What goes into building a creative environment?

One thing in particular to Samara is that the word “failure” is not allowed. And the reason is that failure is not actually a thing. It’s such a misconception. There is an action that takes place, and you get a result that you want or that you don’t want. And then you label that with whatever you want. And if you get a result that you didn’t want, some people label that as a failure. You can do that if you want to; or you can choose to label it as an incredible learning moment. The fact that you just figured out one less path to go down in order for us to achieve the goal that we’re after, well, thank you for that. Thank you for eliminating more paths. Cross it off the list, and we can now get to where we want to go quicker.

See the full Business by Design list here.

So many companies are now seeking to apply design thinking. What advice would you give to a big company seeking to do that if it doesn’t naturally have design DNA?

I think they need to hire more designers. I think they need to hire design executives. And I think that the leadership or the founders or the CEO or whoever’s running the company needs to go through some kind of crash course in the value of design. Because if the leader of the company doesn’t get it, then nothing else you can do really matters. There needs to be an executive sponsorship of design philosophy. If design is unfamiliar to them, I would recommend a weeklong workshop at either the d. school at Stanford on the West Coast or RISD on the East Coast. They both have executive programs to help leaders grasp the nature of design, the value of design, so that they can be more informed and more conscious about design.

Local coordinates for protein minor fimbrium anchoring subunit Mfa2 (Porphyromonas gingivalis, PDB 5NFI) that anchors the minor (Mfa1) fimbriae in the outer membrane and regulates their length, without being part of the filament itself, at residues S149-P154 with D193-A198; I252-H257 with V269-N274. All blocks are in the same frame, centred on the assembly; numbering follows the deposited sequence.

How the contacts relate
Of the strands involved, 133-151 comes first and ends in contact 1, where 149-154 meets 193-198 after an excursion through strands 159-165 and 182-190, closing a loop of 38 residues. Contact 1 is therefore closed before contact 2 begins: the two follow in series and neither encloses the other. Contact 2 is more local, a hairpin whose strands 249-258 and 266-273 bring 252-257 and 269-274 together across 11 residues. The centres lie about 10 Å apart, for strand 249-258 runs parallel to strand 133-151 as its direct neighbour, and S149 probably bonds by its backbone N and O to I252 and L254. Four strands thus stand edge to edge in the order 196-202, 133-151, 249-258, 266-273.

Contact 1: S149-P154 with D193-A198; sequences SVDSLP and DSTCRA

Can you name a company you admire designwise?

I think Pixar’s done an amazing job integrating art and science. They really get this idea that art and engineering work side by side.

Has the thinking about design changed in the corporate world?

The good news is that there has been an incredible shift in investors’ mindset on the value of design. And so even the people that leaders are sometimes beholden to, they are now getting it in a way that 10 years ago, trust me, they didn’t. Because we met with them and they rejected us, because they didn’t understand the value of design. But I feel like we, along with many of our contemporaries, have proven that design is a differentiator, that design can help you expand your business, that design is a critical component.

One last question: How would you design, say, an IPO differently?

We’ll leave that one on the whiteboard. It’s up to somebody else to rethink that whole process.

A version of this article appears as part of our “Business by Design” package in the Jan. 1, 2018 issue of Fortune.